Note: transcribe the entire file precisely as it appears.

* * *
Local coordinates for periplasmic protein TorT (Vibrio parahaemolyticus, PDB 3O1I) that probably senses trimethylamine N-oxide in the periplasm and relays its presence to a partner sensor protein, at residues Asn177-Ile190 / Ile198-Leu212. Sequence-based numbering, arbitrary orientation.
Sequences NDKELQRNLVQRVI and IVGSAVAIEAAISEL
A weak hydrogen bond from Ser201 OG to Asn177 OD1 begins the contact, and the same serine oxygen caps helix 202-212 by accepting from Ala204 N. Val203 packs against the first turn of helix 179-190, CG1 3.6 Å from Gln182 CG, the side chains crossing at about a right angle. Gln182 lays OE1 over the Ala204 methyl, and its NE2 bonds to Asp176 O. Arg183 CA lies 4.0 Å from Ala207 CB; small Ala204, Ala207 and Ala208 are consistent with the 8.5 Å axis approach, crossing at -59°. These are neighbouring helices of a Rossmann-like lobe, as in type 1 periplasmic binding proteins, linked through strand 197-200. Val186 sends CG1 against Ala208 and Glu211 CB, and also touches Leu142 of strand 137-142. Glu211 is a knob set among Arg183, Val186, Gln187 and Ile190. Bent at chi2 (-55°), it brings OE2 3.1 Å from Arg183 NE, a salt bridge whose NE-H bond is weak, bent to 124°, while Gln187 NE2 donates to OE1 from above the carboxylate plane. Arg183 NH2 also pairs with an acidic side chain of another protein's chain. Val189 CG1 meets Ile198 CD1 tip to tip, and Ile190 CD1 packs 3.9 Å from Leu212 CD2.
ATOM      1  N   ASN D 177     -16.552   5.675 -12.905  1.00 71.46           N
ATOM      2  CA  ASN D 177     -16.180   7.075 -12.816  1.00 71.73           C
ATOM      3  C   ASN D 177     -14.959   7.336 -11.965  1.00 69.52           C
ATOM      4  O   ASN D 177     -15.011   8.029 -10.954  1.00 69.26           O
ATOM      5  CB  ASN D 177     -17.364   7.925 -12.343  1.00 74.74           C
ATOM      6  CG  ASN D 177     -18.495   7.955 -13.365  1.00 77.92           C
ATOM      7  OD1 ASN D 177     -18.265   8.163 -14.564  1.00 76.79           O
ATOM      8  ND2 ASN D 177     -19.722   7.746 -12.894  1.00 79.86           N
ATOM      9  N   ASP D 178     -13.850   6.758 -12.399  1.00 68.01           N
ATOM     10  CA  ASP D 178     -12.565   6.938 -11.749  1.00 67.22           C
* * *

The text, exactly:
Local coordinates for periplasmic protein TorT (Vibrio parahaemolyticus, PDB 3O1I) that probably senses trimethylamine N-oxide in the periplasm and relays its presence to a partner sensor protein, at residues Asn177-Ile190 / Ile198-Leu212. Sequence-based numbering, arbitrary orientation.
Sequences NDKELQRNLVQRVI and IVGSAVAIEAAISEL
A weak hydrogen bond from Ser201 OG to Asn177 OD1 begins the contact, and the same serine oxygen caps helix 202-212 by accepting from Ala204 N. Val203 packs against the first turn of helix 179-190, CG1 3.6 Å from Gln182 CG, the side chains crossing at about a right angle. Gln182 lays OE1 over the Ala204 methyl, and its NE2 bonds to Asp176 O. Arg183 CA lies 4.0 Å from Ala207 CB; small Ala204, Ala207 and Ala208 are consistent with the 8.5 Å axis approach, crossing at -59°. These are neighbouring helices of a Rossmann-like lobe, as in type 1 periplasmic binding proteins, linked through strand 197-200. Val186 sends CG1 against Ala208 and Glu211 CB, and also touches Leu142 of strand 137-142. Glu211 is a knob set among Arg183, Val186, Gln187 and Ile190. Bent at chi2 (-55°), it brings OE2 3.1 Å from Arg183 NE, a salt bridge whose NE-H bond is weak, bent to 124°, while Gln187 NE2 donates to OE1 from above the carboxylate plane. Arg183 NH2 also pairs with an acidic side chain of another protein's chain. Val189 CG1 meets Ile198 CD1 tip to tip, and Ile190 CD1 packs 3.9 Å from Leu212 CD2.
ATOM      1  N   ASN D 177     -16.552   5.675 -12.905  1.00 71.46           N
ATOM      2  CA  ASN D 177     -16.180   7.075 -12.816  1.00 71.73           C
ATOM      3  C   ASN D 177     -14.959   7.336 -11.965  1.00 69.52           C
ATOM      4  O   ASN D 177     -15.011   8.029 -10.954  1.00 69.26           O
ATOM      5  CB  ASN D 177     -17.364   7.925 -12.343  1.00 74.74           C
ATOM      6  CG  ASN D 177     -18.495   7.955 -13.365  1.00 77.92           C
ATOM      7  OD1 ASN D 177     -18.265   8.163 -14.564  1.00 76.79           O
ATOM      8  ND2 ASN D 177     -19.722   7.746 -12.894  1.00 79.86           N
ATOM      9  N   ASP D 178     -13.850   6.758 -12.399  1.00 68.01           N
ATOM     10  CA  ASP D 178     -12.565   6.938 -11.749  1.00 67.22           C